General Information About Breast Cancer
Two randomized trials (including Regional Oncologic Center-Hormonal Replacement Therapy After Breast Cancer--Is It Safe [ROC-HABITS]) comparing HRT with no hormonal supplementation have been reported.[35,36] The first trial included 345 evaluable breast cancer patients with menopausal symptoms and was terminated early because of an increased incidence of recurrences and new primaries in the HRT group (hazard ratio [HR] = 3.5; 95% confidence interval [CI], 1.5-7.4).[Level of evidence: 1iiDii] In total, 26 women in the HRT group and 7 in the non-HRT group developed recurrences or new primaries. This study, however, was not double blinded, and it is possible that patients on HRT were monitored more closely. Because of the results of the first trial, the second trial, which was conducted under a joint steering committee with the first, closed prematurely after the enrollment of 378 patients. With a median follow-up of 4.1 years, there were 11 recurrences in the hormone replacement group and 13 recurrences in the patients assigned to no hormone replacement (HR = 0.82; 95% CI, 0.35-1.9).[Level of evidence: 1iiDii] The trials differed in several ways; however, until further data become available, decisions concerning the use of HRT in patients with breast cancer will have to be based on the results of these studies and on inferences from the impact of HRT use on breast cancer risk in other settings. A comprehensive intervention, including education, counseling, and nonhormonal drug therapy, has been shown to reduce menopausal symptoms and to improve sexual functioning in breast cancer survivors.[Level of evidence: 1iiC] (For more information, refer to the PDQ summaries on Fever, Sweats, and Hot Flashes and Sexuality and Reproductive Issues.)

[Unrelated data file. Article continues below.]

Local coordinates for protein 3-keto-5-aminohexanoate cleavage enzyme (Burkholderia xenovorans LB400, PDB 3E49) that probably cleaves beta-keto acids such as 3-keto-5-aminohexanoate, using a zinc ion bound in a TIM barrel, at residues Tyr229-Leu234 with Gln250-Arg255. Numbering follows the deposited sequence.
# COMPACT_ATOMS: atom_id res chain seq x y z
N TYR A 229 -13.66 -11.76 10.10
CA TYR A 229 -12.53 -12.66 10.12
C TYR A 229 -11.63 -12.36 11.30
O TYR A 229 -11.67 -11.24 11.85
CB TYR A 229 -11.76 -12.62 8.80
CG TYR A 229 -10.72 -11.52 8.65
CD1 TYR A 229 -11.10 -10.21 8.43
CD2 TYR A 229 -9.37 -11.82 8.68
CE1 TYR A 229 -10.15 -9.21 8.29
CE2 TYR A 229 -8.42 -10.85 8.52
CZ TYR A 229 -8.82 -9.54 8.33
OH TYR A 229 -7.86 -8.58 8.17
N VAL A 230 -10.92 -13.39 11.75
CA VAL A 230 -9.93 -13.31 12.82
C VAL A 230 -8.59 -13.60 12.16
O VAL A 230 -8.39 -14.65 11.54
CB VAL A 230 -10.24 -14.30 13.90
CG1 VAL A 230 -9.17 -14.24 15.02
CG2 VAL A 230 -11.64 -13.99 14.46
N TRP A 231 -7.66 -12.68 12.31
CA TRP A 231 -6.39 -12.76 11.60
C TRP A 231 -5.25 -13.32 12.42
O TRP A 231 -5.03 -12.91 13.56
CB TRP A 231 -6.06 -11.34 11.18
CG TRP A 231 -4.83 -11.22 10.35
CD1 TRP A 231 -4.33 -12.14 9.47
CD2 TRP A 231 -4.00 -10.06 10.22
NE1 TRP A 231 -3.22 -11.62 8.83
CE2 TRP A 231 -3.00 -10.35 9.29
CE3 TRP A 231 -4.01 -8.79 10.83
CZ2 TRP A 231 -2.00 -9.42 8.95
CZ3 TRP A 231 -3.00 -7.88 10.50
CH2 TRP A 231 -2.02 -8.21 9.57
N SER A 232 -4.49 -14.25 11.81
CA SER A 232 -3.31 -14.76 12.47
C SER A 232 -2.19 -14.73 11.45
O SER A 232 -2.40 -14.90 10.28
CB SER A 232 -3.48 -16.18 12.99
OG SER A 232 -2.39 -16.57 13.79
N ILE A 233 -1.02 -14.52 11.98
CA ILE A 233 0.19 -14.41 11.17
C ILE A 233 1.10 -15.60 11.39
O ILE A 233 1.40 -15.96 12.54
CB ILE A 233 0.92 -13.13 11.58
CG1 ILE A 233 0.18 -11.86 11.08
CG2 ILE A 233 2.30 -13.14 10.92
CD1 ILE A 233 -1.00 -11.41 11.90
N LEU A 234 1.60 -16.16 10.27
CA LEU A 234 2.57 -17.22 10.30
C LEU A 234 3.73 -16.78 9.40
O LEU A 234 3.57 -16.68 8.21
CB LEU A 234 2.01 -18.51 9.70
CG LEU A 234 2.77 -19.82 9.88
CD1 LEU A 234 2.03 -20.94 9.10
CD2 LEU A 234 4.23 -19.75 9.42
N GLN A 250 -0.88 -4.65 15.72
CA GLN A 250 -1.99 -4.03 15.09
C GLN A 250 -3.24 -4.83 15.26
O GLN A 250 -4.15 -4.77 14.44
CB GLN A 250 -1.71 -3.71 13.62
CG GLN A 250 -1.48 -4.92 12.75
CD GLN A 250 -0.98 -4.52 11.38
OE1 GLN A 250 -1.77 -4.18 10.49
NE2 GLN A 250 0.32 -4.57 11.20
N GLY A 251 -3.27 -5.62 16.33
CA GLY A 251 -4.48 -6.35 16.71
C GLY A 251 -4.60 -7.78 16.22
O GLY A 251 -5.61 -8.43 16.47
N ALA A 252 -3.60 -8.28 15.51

For patients who opt for a total mastectomy, reconstructive surgery may be used at the time of the mastectomy (immediate reconstruction) or at some subsequent time (delayed reconstruction).[39,40,41,42] Breast contour can be restored by the submuscular insertion of an artificial implant (saline-filled) or a rectus muscle or other flap. If a saline implant is used, a tissue expander can be inserted beneath the pectoral muscle. Saline is injected into the expander to stretch the tissues for a period of weeks or months until the desired volume is obtained. The tissue expander is replaced by a permanent implant. (Visit the FDA's Web site for more information on breast implants.) Rectus muscle flaps require a considerably more complicated and prolonged operative procedure, and blood transfusions may be required.
Following breast reconstruction, radiation therapy can be delivered to the chest wall and regional nodes either in the adjuvant setting or if local disease recurs. Radiation therapy following reconstruction with a breast prosthesis may affect cosmesis, and the incidence of capsular fibrosis, pain, or the need for implant removal may be increased.